Sun's seventh annual JavaOne conference was held March 25-28 at the Moscone Center in downtown San Francisco. This was the sixth Java conference I attended and it was interesting to compare it with the previous shows.
It's All About Networking
JavaOne, as always, is a great conference for networking. And I don't mean the networking that requires wires for connectivity. I'm referring to people hooking up with others who are using the Java platform to solve business problems. This JavaOne was no different. I chatted with several attendees about what they expected from the conference, and what they got out of it.
The majority felt the conference was a great way to generate leads and to get an idea of who else was leveraging Java and how; shared experiences, war stories, and potential alliances were some of the outcomes. Many of the attendees who had been at previous JavaOnes felt the sessions were not as exciting as in the past. However, the majority felt that the exhibition hall and the vendor demos were very interesting. Many felt that by attending the conference, they had generated leads they normally wouldn't have. On the other hand, the information in the sessions could have easily been picked up on the Internet. Most attendees felt that their trip to JavaOne gave them a better understanding of what's available in the market to build real-world applications.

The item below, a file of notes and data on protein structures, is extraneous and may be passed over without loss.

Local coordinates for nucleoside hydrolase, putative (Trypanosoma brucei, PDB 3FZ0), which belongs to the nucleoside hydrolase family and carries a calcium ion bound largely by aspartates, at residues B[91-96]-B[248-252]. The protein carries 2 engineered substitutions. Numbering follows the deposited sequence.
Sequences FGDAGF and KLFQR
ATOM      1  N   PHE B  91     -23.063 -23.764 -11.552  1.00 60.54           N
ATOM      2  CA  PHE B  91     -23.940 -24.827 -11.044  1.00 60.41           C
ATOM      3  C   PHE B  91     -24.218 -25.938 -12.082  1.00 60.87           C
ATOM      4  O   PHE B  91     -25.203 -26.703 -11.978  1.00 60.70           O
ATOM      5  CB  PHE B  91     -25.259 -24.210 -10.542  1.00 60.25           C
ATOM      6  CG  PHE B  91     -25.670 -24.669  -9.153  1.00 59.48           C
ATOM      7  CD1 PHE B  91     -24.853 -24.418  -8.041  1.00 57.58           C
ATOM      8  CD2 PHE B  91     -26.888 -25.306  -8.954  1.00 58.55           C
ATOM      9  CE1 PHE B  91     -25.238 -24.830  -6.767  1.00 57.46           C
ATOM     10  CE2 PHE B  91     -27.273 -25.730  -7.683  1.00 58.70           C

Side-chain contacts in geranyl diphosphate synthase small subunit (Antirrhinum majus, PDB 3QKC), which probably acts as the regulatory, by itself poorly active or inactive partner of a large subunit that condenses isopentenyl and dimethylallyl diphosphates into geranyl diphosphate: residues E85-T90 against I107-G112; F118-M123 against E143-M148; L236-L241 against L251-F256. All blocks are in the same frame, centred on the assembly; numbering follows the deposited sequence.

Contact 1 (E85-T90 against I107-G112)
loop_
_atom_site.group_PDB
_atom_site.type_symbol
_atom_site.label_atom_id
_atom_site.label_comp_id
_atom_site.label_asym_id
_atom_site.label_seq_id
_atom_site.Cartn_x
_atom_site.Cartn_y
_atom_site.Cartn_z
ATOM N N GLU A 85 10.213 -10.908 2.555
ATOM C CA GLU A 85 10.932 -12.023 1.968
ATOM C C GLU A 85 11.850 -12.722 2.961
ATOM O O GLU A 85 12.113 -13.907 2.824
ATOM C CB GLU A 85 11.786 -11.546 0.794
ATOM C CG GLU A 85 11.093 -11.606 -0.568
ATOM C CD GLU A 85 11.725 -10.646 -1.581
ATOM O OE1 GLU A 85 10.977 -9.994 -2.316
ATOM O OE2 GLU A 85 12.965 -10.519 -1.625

Based on estimates at Sun's site, there were:
- Over 50 countries represented
- Over 350 members of the press
- 35 cosponsors
- 200 exhibitors
- 10 media cosponsors
- 300 in-depth technical sessions
- 200 birds-of-a-feather sessions
My first impression was that attendance was down, and the atmosphere was more sober than in previous years. The obvious reason for this was that companies have cut back on spending and it's hard to justify using already-stretched resources. Another thing of note was that international representation was not as high as in previous years. Again, with concerns over safety and travel expenses, this wasn't unexpected.
In addition, the conference took place during the week of Passover, ruling out attendance from the Jewish community. This year's attendance seemed dominated by the Bay area folks and seemed to consist of seasoned developers who were involved in the development of real-world applications. I didn't come across many newbies in the crowd.
The message was clear. Sun's new logo "We make the Net work" seems a lot more palatable than "The network is the computer." The Java platform is coming of age and it's all about enabling the development of distributed applications. The maturity of the products displayed in the exhibition hall was quite apparent. The main additions to the platform consisted mostly of the enabling APIs for developing Web services. Web services, wireless connectivity, and enterprise applications based on J2EE were the cornerstones of the conference.
Besides Sun's keynote presentations on the vision of Java technology and Web services, additional themes centered around the role of Java in wireless and small devices, enterprise integration, and telecommunications. Unlike last year, when the keynotes focused on Web services - then the brand-new fad - I felt they were more balanced this year. Monday's presentation indicated that Sun was supporting Web services initiatives, and the Java platform has ample specifications and tools coming down the pipe to support building distributed applications based on Web services.